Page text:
RACA NOIR

by bratinov

Vikendaško kuhanje je res užitek, ker ima človek čas, da v miru odpre eno dobro buteljko in malo bolj eksperimentira (komplicira) s pripravo kosila. V tokratnem eksperimentu je bila to kombinacija francoske in japonske elegance, dveh popolnoma različnih kulinaričnih kultur. Končni rezultat pa je bil kljub temu neverjetno harmoničen in seveda okusen.

Račje meso je precej temnejše in bolj kompaktno kot pri ostali perjadi, je pa posledično tudi veliko bolj intenzivnega okusa. Prsa imajo precej debelo plast maščobe, ki se med pečenjem izloča in povzroča pravo simfonijo cvrčanja. Prav to maščobo, ki se je med peko nabrala v ponvi se na koncu splača shraniti (najbolje v hladilniku), saj je odlična osnova za kuhanje. Prsa nasolimo,  popopramo in jih (s kožo navzdol) položimo v ponev brez maščobe. Pečemo jih 3min na eni strani nato pa obrnemo in pečemo 1min še na drugi strani, nato pa postopek ponavljamo do stopnje pečenosti po našem okusu, vsekakor pa se meso ne sme popolnoma prepeči ampak mora ostati sredina lepo sočna in rožnata, koža pa zlata in hrustljava. Raca se odlično kombinira s slajšimi omakami na osnovi sadja npr.  hruške ali pomaranče – slavna Duck a l’orange. Tokrat pa se je v družbi temne vinske omake znašla na krožniku skupaj s svežimi kalčki lucerne in tempuro iz zelenih špargljev. Tempura je japonski način priprave hrane, kjer se za grižljaj velike kose zelenjave, rib, rakov ali mesa pomoči v “testo” za tempuro in zelo na hitro ocvre v vročem olju.

In če se na poti od Francije do Japonske patriotsko ustavimo še v Vipavski dolini, zaključimo še s popolno vinsko spremljavo za ta krožnik, elegantnim modrim pinojem s posestva Burja – Burja Noir 2009.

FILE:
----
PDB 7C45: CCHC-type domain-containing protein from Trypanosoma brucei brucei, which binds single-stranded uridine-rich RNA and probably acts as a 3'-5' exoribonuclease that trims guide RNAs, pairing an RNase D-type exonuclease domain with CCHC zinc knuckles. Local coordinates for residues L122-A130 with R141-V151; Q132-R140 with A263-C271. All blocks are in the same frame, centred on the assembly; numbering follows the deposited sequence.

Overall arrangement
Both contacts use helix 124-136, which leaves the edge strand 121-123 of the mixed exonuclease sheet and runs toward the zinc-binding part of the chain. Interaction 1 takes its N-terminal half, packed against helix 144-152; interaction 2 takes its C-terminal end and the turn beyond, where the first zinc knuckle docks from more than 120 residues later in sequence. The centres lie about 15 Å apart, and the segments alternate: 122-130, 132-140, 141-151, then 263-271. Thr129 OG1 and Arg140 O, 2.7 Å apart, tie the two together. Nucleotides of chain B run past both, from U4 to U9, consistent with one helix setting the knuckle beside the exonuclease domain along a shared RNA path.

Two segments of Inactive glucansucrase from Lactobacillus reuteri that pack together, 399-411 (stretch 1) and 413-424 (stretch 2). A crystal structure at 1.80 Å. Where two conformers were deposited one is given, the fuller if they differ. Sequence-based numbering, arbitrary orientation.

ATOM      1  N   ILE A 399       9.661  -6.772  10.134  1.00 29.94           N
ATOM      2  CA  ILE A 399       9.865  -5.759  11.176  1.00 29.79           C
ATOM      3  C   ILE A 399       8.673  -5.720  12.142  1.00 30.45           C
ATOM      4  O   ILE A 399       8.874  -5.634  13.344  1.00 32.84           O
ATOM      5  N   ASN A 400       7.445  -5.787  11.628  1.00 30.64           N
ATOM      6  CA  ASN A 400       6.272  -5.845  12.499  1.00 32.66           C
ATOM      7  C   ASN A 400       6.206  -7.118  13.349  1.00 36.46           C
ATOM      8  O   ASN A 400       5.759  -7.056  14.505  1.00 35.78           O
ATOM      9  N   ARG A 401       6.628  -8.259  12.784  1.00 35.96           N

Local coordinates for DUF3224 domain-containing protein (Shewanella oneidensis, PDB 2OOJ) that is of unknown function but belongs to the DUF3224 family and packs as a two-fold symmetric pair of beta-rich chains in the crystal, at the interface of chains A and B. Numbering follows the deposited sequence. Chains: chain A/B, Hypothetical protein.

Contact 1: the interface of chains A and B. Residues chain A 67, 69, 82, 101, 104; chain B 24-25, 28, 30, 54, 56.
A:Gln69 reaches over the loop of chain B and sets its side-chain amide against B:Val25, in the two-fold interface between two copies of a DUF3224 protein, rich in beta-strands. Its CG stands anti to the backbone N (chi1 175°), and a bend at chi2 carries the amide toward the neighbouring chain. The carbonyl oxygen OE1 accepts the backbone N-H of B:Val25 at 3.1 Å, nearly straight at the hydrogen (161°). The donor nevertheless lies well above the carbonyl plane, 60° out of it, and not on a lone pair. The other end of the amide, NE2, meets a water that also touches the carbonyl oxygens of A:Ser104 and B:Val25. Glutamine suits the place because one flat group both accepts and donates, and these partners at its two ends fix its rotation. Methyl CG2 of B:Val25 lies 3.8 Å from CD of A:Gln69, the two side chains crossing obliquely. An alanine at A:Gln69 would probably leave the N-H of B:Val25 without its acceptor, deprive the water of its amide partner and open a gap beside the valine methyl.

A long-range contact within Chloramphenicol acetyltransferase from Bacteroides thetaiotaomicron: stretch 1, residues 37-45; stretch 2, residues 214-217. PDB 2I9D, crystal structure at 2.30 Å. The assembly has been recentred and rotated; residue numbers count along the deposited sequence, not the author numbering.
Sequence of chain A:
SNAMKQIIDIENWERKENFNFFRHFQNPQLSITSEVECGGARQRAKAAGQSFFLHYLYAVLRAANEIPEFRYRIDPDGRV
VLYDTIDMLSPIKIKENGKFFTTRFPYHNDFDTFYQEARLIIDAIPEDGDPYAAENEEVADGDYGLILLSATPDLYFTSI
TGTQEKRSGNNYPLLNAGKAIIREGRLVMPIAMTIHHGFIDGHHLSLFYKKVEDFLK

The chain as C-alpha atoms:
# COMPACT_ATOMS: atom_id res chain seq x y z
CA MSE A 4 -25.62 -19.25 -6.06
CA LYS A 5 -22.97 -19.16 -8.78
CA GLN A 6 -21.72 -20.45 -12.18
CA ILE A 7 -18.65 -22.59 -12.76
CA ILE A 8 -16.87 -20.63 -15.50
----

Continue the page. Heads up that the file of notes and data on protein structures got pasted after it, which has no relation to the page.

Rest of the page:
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A weekend’s cooking can be a true pleasure – as it allows you the time and setting to enjoy a bottle of good wine while permitting experimentation with lunch/dinner preparation. On this occasion we have engaged with two very different culinary cultures: a combination of French and Japanese elegance, resulting in an incredibly harmonious plat délicieux.

The duck meat is known to be much darker and more compact than other poultry resulting in a greater intensity of flavour. Duck breasts are also enriched with a fairly thick layer of a duck fat which during cooking starts to extract and can trigger a symphonic sizzling. Tip 1: The fat stock accumulated in the pan by the end of cooking is definitely worth keeping and freezing as a perfect base for future cooking adventures. To start with, you need to season the breasts with salt and pepper. Heat the pan and set the breast in a hot pan (skin down) with no oil added. Let it fry for three minutes and another minute on the other side. Repeat the process until your preferred level of “doneness” is reached, although for the best taste leave the core to remain pink and juicy and the skin golden and crispy. Tip 2: Duck makes an excellent combination with sweet fruit-based sauces e.g. pears or oranges – eg. the famous Duck a l’orange. On this occasion we combined the duck with a red wine sauce, served with fresh alfalfa sprouts and green asparagus in tempura. Tempura is a Japanese cooking method where bite-size pieces of either vegetables, fish, crab or meat are dipped in a tempura batter and very quickly fried in hot oil.

Should you consider adding a patriotic stop on the way from France to Japan in Vipava Valley, we strongly suggest uncorking a perfect wine from the Burja estate wine cellar. With this dish: elegant pinot noir – Burja Noir 2009.

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